This weeks blog has been produced by greenspace scotland and NatreuScot, and looks at Fernbrae Meadows, a regeneration and GI project funded through NatureScots (SNH’s) Green Infrastructure Fund.
One of the jewels in the crown of this £38m investment programme supported by the European Regional Development Fund is the Fernbrae Meadows project in the Cathkin Braes area, South Lanarkshire. Here a former golf course, which had gone out of business and fallen derelict, has been transformed into a new urban park.
It’s the catalyst to regenerating an area which many will associate with the Glasgow 2014 Commonwealth Games and mountain biking events. Blessed with marvellous views north over Glasgow to the Campsies, this area nevertheless lacked good local greenspace … until now.
The closure of Blairbeth Golf Club in 2015 was bad news for golfers and ultimately for locals, as the site became a magnet for anti-social behaviour. Following community consultations, South Lanarkshire Council applied to the Fund and got the green light for their project.
The 20-hectare site has been renamed Fernbrae Meadows at the suggestion of the local community. As it borders Cathkin to the east, Fernhill to the south, and Castlemilk to the west, it clearly has huge potential to be visited by many people and to connect hitherto distinct communities.
Local people are grasping the opportunity to use the park for a range of activities including health walks and school visits. Despite the project only being part complete, in spring and summer 2018 there were over two-dozen community events held in the Meadows.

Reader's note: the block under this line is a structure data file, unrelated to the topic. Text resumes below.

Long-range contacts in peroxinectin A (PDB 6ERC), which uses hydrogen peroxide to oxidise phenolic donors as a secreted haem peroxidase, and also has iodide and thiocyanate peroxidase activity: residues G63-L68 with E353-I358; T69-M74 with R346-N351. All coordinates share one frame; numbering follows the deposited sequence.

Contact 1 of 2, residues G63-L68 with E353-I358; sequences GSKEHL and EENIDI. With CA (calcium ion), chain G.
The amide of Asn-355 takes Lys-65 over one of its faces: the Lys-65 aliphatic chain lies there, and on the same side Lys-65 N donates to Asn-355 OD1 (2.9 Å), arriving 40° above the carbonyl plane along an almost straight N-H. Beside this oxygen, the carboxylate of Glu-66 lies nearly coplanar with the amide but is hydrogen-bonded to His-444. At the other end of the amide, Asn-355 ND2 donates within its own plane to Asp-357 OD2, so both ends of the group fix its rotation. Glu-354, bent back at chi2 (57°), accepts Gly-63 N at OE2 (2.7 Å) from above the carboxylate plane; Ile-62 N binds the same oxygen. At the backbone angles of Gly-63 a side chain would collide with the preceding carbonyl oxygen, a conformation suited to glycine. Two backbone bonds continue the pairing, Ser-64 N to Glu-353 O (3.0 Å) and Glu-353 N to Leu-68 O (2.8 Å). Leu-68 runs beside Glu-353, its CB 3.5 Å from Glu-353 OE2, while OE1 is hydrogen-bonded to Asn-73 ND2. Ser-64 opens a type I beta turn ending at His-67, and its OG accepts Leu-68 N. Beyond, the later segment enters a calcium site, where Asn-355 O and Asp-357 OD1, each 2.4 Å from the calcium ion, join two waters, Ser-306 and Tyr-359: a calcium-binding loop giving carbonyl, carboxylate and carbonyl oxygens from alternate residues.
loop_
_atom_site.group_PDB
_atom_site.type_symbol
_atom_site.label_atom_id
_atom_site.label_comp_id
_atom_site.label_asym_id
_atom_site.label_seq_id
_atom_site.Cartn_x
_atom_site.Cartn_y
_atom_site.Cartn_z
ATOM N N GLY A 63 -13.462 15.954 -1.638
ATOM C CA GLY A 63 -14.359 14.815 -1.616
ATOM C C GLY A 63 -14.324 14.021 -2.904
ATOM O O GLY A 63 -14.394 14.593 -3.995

Facilities and biodiversity
Now, a series of paths and cycle-ways greatly improve access and offer a network of green travel routes between the various communities bordering the site. Add to the mix seating, trails, community growing areas, visits for schools and volunteering opportunities and the site will clearly have a huge positive impact.
The biodiversity of the site will be enhanced by creating a series of natural meadows connected by woodland corridors, attracting back native species that had been driven away during the site’s intensive management as a golf course. The management and maintenance of the wetland area of the site will create an integrated natural habitat, reducing flood risk and creating more natural processes which will allow the watercourse to better support local ecosystems.
It’s great to know that picking up the challenge of managing the site long-term is already in hand. A ‘Friends of the Park’ group will contribute much of the on-going park activity and maintenance.
In May the countryside rangers are organising wildflower planting and a drop in event for educators and families, exploring outdoor learning opportunities. In June the Friends group is planning a big summer event. Information about the events can be found on Facebook,Twitter and Instragram
Find out more about the background of the Fernbrae Meadows project